Tuesday, May 24, 2011

New Dean Interview -- Part 1


 

University Appoints New Dean for SLIS*


Q> You joined the administration at a very challenging time for the profession and the world of information.  Any second thoughts about what you’re walking into?

A>  One challenge of the School is that it is both a graduate school introducing students to the world of serious scholarship and a professional school teaching students how to be librarians and other information professionals. This is not a new challenge, but those outside the profession don’t seem to understand the scholarship and management skills required to be a librarian.  Sometimes these goals of education complement each other and sometimes the goals conflict. I am going to emphasize both aspects of the process and encourage faculty to include components of scholarship and professional practice their courses.  Librarians need to understand the history and theory of the profession and learn the management skills to manage information and organizations. 

Libraries and information professionals have changed more in the years since 1990’s when the Internet proliferated than in the previous centuries.  We will be expanding the mission of the School to include more aspects of the information professions.  I am proposing the following as the revised mission. 

The mission of the school is to understand the history and sources of the information arts and sciences and to advance the theory, art, science, and practice of professions specializing in the use, creation, storage, organization and dissemination of information in any recorded form or format.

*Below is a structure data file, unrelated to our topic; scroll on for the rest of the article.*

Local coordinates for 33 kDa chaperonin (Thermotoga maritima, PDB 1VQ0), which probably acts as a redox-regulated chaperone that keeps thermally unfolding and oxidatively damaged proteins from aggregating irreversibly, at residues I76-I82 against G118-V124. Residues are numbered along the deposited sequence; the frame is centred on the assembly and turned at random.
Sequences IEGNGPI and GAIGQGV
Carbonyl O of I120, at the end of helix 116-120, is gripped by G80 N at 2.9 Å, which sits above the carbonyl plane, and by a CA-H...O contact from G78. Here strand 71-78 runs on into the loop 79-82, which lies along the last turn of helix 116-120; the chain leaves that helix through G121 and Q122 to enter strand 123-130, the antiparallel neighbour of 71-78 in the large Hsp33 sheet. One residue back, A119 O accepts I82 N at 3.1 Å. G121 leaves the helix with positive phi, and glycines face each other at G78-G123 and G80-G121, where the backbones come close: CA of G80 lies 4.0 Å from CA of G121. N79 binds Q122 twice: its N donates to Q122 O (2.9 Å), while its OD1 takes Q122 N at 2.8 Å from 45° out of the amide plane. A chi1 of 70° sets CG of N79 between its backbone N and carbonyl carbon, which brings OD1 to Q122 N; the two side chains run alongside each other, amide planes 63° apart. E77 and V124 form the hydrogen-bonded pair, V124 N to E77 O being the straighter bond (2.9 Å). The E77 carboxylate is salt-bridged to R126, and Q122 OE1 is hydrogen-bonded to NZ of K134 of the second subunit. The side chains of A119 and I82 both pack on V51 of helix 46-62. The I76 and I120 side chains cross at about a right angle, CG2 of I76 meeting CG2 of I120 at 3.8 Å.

I have no second thoughts about this position and university.  While previous to my appointment, I had no direct connection to the University, many of the professors in the School were known to me professionally in person and by reputation.  We are very lucky to have many long term faculty members who will continue to teach, do research and contribute to the University and the profession.  We hope to hire some younger faculty to bring in new ideas and excitement to complement the current faculty.

Q> Has the University committed to hiring new faculty?

A> The School currently is recruiting to fill an existing vacancy.  We will be evaluating our role within the University and how we can expand our course offerings.  Some of our courses will be cross listed with other schools.  We plan to offer credit courses for graduate and undergraduate students who want to better understand scholarly research and how library searches and resources can help them in their studies. As our role within the University changes we will need to think about our staffing.

Q>  What kinds of librarians does the School currently educate?

A> There are four basic types of libraries who hire our librarian graduates, but some graduates work in other information professions and never work in a library.  Students may pursue a course of study to work in schools, academic libraries, public libraries, or special libraries.  Some libraries are combinations of these types.  For example a university library is an academic research library but also supports the curriculum like a school library and may have special collections like a special library.  A special library in a business may also have aspects of a research or archive collection.  We have programs to train medical, law, theological, and science librarians.

As a graduate school we want students to have solid subject knowledge before they start.  When I was in library school we debated whether education to be a librarian started in kindergarten or the first day of college. I voted for first day an infant learned a word.  One never knows when what you learn today will help you with a library task or working with readers tomorrow.